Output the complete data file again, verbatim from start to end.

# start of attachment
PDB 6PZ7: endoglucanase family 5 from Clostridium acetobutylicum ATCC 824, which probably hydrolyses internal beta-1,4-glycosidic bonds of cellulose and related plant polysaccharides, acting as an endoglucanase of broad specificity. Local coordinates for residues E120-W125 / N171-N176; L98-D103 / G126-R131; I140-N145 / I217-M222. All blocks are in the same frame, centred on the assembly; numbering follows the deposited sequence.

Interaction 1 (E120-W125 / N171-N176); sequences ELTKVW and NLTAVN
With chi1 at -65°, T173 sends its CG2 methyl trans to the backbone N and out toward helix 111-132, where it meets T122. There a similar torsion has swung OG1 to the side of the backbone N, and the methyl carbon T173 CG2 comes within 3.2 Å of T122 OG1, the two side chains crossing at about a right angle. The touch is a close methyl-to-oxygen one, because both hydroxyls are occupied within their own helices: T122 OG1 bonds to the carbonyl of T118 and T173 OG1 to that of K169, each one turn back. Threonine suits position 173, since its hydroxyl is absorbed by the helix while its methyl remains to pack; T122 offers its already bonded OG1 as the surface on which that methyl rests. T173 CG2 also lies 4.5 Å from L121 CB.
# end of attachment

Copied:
PDB 6PZ7: endoglucanase family 5 from Clostridium acetobutylicum ATCC 824, which probably hydrolyses internal beta-1,4-glycosidic bonds of cellulose and related plant polysaccharides, acting as an endoglucanase of broad specificity. Local coordinates for residues E120-W125 / N171-N176; L98-D103 / G126-R131; I140-N145 / I217-M222. All blocks are in the same frame, centred on the assembly; numbering follows the deposited sequence.

Interaction 1 (E120-W125 / N171-N176); sequences ELTKVW and NLTAVN
With chi1 at -65°, T173 sends its CG2 methyl trans to the backbone N and out toward helix 111-132, where it meets T122. There a similar torsion has swung OG1 to the side of the backbone N, and the methyl carbon T173 CG2 comes within 3.2 Å of T122 OG1, the two side chains crossing at about a right angle. The touch is a close methyl-to-oxygen one, because both hydroxyls are occupied within their own helices: T122 OG1 bonds to the carbonyl of T118 and T173 OG1 to that of K169, each one turn back. Threonine suits position 173, since its hydroxyl is absorbed by the helix while its methyl remains to pack; T122 offers its already bonded OG1 as the surface on which that methyl rests. T173 CG2 also lies 4.5 Å from L121 CB.